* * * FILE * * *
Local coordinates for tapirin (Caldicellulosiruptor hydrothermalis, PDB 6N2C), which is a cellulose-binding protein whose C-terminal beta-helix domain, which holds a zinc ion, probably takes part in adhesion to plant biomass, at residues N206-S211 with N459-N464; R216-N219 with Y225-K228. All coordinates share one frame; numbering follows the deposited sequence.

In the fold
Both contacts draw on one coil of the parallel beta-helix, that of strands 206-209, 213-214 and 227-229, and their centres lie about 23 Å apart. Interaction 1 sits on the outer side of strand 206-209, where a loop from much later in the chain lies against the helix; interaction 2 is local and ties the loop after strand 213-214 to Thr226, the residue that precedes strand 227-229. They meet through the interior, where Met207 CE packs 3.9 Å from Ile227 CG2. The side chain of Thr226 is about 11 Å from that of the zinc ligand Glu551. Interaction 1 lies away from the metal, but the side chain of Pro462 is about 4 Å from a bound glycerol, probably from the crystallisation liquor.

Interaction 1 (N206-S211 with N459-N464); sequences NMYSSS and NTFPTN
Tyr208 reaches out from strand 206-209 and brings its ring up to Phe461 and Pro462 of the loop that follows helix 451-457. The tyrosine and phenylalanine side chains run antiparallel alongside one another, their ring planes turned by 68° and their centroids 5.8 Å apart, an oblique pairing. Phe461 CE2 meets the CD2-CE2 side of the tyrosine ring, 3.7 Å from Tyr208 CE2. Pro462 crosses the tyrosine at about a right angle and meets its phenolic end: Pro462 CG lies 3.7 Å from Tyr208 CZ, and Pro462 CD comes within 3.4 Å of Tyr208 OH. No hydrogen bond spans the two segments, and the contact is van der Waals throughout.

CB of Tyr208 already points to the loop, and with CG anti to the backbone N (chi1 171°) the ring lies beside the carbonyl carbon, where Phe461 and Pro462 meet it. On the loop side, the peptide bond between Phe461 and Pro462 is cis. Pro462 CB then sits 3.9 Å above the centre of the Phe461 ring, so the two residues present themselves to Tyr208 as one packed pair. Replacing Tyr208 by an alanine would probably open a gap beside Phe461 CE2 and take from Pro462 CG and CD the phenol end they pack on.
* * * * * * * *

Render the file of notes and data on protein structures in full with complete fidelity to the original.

Local coordinates for tapirin (Caldicellulosiruptor hydrothermalis, PDB 6N2C), which is a cellulose-binding protein whose C-terminal beta-helix domain, which holds a zinc ion, probably takes part in adhesion to plant biomass, at residues N206-S211 with N459-N464; R216-N219 with Y225-K228. All coordinates share one frame; numbering follows the deposited sequence.

In the fold
Both contacts draw on one coil of the parallel beta-helix, that of strands 206-209, 213-214 and 227-229, and their centres lie about 23 Å apart. Interaction 1 sits on the outer side of strand 206-209, where a loop from much later in the chain lies against the helix; interaction 2 is local and ties the loop after strand 213-214 to Thr226, the residue that precedes strand 227-229. They meet through the interior, where Met207 CE packs 3.9 Å from Ile227 CG2. The side chain of Thr226 is about 11 Å from that of the zinc ligand Glu551. Interaction 1 lies away from the metal, but the side chain of Pro462 is about 4 Å from a bound glycerol, probably from the crystallisation liquor.

Interaction 1 (N206-S211 with N459-N464); sequences NMYSSS and NTFPTN
Tyr208 reaches out from strand 206-209 and brings its ring up to Phe461 and Pro462 of the loop that follows helix 451-457. The tyrosine and phenylalanine side chains run antiparallel alongside one another, their ring planes turned by 68° and their centroids 5.8 Å apart, an oblique pairing. Phe461 CE2 meets the CD2-CE2 side of the tyrosine ring, 3.7 Å from Tyr208 CE2. Pro462 crosses the tyrosine at about a right angle and meets its phenolic end: Pro462 CG lies 3.7 Å from Tyr208 CZ, and Pro462 CD comes within 3.4 Å of Tyr208 OH. No hydrogen bond spans the two segments, and the contact is van der Waals throughout.

CB of Tyr208 already points to the loop, and with CG anti to the backbone N (chi1 171°) the ring lies beside the carbonyl carbon, where Phe461 and Pro462 meet it. On the loop side, the peptide bond between Phe461 and Pro462 is cis. Pro462 CB then sits 3.9 Å above the centre of the Phe461 ring, so the two residues present themselves to Tyr208 as one packed pair. Replacing Tyr208 by an alanine would probably open a gap beside Phe461 CE2 and take from Pro462 CG and CD the phenol end they pack on.